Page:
We are still early in 2017, but the Condo world is off to a racing start. This month had a number of interesting articles for every Condo and HOA geek to enjoy. The dramatic Millennium Tower of San Francisco returns (it’s still tilting), the Michigan Condo blog drops serious wisdom (as always), and a lucrative story related to Condo dissolution. Enjoy the February 2017 Condo Association news!
James Tarmy and Kartikay Mehrotra, Bloomberg.com, 2/2/17
The Millennium Tower has been one of the biggest Condo Association news stories of the past year. The price of the building and units, the magnitude of the alleged construction defect, and the unclear resolution all draw a sharp spotlight on Condo living. While on some level, the unit prices – millions of dollars – evoke little sympathy for Owners, the reality is that what happened in this tower can – and does – happen to any Condo Association.
This Bloomberg article does a nice job of exploring the full lifecycle of the property. It talks about how the news of the sinking was revealed in a Condo meeting (link hostile crowds) – and how there are studies underway (link studies) for remediation. The Association’s insurance won’t cover it because it’s a Condo defect. Unfortunately, like in many cases, nothing will be solved without extensive litigation.
This is a great read, as there is much that can be applied to any Condo community facing construction defects. Sometimes buying in an established property (link) may be the safest bet.
Brandan Hallaq, Michigan Condo Law Blog, 2/6/17
One of the unfortunate issues of being a Condo Association is that you’re big enough to need to deal with housing codes, safety codes, legal challenges, and all the administration that goes with being a business entity. However, you’re usually small enough that you lack the big dollars to pay for it all. Yet another thing you may not have thought of – but should – is the need to protect your name and logo via trademarking.
This excellent legal blog post from Brandan Hallaq covers the reasons to trademark your name and logo. Perhaps most compelling is that rogue, disruptive Owners can create websites or platforms that use your name to cause trouble, and without proper trademark protection, you have minimal recourse. Fortunately, unlike many Condo Association costs, trademark fees are often under $500. This is very practical advice and a must-read for Boards and Managers to protect their Association.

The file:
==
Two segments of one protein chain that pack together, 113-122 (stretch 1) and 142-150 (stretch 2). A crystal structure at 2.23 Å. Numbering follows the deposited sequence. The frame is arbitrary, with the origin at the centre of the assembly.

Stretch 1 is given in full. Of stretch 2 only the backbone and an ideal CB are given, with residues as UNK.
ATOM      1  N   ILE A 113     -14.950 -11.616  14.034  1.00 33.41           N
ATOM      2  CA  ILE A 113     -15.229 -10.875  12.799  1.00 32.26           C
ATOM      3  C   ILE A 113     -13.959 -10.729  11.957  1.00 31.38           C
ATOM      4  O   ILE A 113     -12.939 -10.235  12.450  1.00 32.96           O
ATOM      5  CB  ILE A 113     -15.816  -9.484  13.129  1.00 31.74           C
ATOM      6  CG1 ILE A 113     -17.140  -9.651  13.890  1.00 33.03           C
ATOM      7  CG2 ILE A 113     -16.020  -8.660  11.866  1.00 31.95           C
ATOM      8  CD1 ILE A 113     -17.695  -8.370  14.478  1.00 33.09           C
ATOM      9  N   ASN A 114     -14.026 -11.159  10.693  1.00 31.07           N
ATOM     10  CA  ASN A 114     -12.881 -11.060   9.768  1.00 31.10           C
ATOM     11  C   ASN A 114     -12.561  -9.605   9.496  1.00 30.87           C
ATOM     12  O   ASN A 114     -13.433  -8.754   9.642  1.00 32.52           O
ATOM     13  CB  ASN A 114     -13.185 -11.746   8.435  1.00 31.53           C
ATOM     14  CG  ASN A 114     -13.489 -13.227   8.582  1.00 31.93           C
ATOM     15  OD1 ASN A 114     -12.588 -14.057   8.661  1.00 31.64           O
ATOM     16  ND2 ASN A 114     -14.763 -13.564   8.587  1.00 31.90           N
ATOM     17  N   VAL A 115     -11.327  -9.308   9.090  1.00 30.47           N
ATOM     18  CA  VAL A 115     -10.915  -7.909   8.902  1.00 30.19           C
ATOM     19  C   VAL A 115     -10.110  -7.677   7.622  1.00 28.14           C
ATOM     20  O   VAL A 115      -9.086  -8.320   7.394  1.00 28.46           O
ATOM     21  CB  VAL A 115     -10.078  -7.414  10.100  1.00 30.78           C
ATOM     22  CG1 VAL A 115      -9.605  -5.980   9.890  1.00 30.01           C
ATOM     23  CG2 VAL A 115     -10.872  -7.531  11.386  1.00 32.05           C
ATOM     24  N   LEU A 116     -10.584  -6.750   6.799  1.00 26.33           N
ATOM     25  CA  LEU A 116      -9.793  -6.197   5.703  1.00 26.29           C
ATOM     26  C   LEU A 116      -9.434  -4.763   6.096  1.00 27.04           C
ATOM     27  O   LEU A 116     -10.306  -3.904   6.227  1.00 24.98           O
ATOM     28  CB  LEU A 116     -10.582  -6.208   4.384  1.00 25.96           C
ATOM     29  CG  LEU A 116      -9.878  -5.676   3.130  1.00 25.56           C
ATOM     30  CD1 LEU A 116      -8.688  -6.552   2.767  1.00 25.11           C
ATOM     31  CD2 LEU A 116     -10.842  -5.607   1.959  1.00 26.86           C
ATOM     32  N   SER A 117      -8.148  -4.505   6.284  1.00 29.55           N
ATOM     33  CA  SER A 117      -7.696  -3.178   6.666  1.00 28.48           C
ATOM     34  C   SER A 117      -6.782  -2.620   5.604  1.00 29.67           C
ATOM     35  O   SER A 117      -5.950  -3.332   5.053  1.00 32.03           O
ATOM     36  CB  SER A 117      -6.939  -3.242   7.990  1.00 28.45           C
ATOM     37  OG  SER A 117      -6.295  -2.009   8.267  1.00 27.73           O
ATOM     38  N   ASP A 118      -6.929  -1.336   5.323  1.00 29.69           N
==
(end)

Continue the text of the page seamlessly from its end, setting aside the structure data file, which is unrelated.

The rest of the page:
Frank O’Brien, Business Vancouver, 2/21/17
Although dissolution of a Condo is legally possible, it is unusual when it actually occurs. One of the reasons is that it requires a very high bar of owners approving the action. This varies by jurisdiction, but typically requires an 80% – 100% “in favor of all Owners. Such action is only entertained if an Association is in dire financial trouble, or there is money to be made.
For the Seymour Estates in North Vancouver, it was the latter. The sales price was 50% over the assessed value as a developer wanted the property as part of a larger project. Despite this, sales in the Condo required a 90% vote and a court judgment to proceed, indicating it wasn’t a unanimous effort. This is an interesting read as dissolution cases aren’t terribly common.
That’s all for the February 2017 Condo Association News! Did you know that you can get even more news articles by signing up for our mailing list? Mailing list subscribers get monthly bonus news stories and analysis. Join the list today!
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